The exceptions are Denmark, Italy, Cyprus, Austria, Finland and Sweden. By raising the Croatian minimum wage to 3,750 kuna in 2022, Croatia has approached the goal set by the new EU directive, which is that the minimum wage must be 60 percent of the gross median and 50 percent of the average gross wage.

Therefore, the directive does not exclude the instrument of minimum wages, but provides a clearer calculation of how to calculate it and provides for a mechanism for testing the adequacy of its national level.

"We hoped that the directive would be passed during the Portuguese presidency, but some countries made a number of remarks, and Croatia doubted whether the goal of at least 70 percent of workers covered by collective agreements would be too difficult to achieve," said Kresimir Sever, the president of the Independent Croatian Trade Unions.

It's worth noting that the proposal of the European Commission is that it should be 70 percent of the workers covered by collective agreements, while the MEPs are proposing 80 percent in their amendments. "The aim is to ensure that every worker in the EU is paid for their work so that they can live with dignity, and nothing less than that. Croatia is close to the aforementioned minimum wage target, but hasn't yet reached it in gross terms. The problem in Croatia is low wages, so naturally the Croatian minimum wage is also low,'' the trade unionist added.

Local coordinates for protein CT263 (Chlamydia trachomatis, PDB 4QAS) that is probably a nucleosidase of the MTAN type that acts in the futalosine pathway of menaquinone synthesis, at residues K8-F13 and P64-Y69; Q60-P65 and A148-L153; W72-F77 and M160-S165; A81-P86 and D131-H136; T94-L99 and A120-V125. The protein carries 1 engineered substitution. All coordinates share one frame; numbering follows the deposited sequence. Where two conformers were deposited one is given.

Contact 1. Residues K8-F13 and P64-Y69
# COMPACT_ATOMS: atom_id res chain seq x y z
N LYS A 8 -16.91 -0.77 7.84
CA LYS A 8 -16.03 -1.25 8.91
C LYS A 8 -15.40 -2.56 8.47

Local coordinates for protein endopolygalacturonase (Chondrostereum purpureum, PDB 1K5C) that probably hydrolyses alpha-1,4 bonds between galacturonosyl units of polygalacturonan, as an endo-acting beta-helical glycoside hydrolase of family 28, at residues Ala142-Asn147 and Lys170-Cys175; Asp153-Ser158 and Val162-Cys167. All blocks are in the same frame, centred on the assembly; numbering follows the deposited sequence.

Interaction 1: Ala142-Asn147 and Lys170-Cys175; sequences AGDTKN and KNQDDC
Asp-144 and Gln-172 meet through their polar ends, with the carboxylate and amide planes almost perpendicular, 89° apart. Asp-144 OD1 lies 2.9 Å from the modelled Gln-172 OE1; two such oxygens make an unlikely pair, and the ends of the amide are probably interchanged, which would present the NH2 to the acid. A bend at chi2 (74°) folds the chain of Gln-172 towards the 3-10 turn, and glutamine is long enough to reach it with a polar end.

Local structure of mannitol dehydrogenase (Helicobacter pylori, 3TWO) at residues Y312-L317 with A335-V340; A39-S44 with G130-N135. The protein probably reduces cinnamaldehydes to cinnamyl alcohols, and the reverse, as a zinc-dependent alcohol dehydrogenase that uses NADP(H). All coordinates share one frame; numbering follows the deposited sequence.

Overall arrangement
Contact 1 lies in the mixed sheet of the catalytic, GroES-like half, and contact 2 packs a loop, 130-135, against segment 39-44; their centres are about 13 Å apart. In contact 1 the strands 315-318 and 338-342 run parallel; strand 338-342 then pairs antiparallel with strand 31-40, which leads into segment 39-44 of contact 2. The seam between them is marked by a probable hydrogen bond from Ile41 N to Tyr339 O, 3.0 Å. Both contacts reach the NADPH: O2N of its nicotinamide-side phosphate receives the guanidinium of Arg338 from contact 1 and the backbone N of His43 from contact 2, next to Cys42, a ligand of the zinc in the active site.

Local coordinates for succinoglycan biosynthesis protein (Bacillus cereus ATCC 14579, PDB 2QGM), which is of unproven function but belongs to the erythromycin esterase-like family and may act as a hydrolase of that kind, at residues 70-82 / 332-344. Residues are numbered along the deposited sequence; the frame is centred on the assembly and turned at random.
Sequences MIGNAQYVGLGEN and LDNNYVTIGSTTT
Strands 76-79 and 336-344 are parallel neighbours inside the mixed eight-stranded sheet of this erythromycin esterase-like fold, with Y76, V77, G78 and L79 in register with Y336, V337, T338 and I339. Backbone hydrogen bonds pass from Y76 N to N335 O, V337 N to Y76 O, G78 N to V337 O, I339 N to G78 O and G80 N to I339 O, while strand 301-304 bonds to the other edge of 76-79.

The trade unions themselves have a hard time estimating how many workers are actually covered by collective agreements in this country. Sever estimates that about 50 percent of employees in Croatia have a collective agreement in addition to an employment contract, but with the caveat that there is no data on "home" contracts.

In this context, it is important to note that the European Union as a whole is moving towards strengthening the role of trade unions, not only as workers' representatives, but also as bodies that collectively negotiate with employers.

It should be noted that the directive isn't binding, but it does work to further encourage member states to achieve a high percentage of coverage of their workers by collective agreements. The setting of benchmarks and modalities is still being negotiated, as are the timeframes within which each member state should achieve these goals.